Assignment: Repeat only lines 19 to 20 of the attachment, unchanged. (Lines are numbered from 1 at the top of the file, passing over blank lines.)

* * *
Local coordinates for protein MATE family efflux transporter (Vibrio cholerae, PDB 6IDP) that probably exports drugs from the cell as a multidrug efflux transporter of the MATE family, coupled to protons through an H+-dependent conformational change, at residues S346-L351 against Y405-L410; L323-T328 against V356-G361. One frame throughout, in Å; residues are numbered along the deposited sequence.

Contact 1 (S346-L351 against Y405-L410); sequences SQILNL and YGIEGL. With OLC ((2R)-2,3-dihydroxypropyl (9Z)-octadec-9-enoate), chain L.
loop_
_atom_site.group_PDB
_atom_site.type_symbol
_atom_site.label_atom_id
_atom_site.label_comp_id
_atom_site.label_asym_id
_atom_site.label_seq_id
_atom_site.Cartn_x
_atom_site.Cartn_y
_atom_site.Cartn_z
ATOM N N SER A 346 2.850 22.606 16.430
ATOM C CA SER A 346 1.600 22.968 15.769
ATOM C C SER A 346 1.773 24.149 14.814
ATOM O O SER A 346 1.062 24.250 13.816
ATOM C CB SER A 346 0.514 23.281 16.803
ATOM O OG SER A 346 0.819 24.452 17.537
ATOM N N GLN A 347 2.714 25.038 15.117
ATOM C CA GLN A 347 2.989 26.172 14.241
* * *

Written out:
ATOM N N GLN A 347 2.714 25.038 15.117
ATOM C CA GLN A 347 2.989 26.172 14.241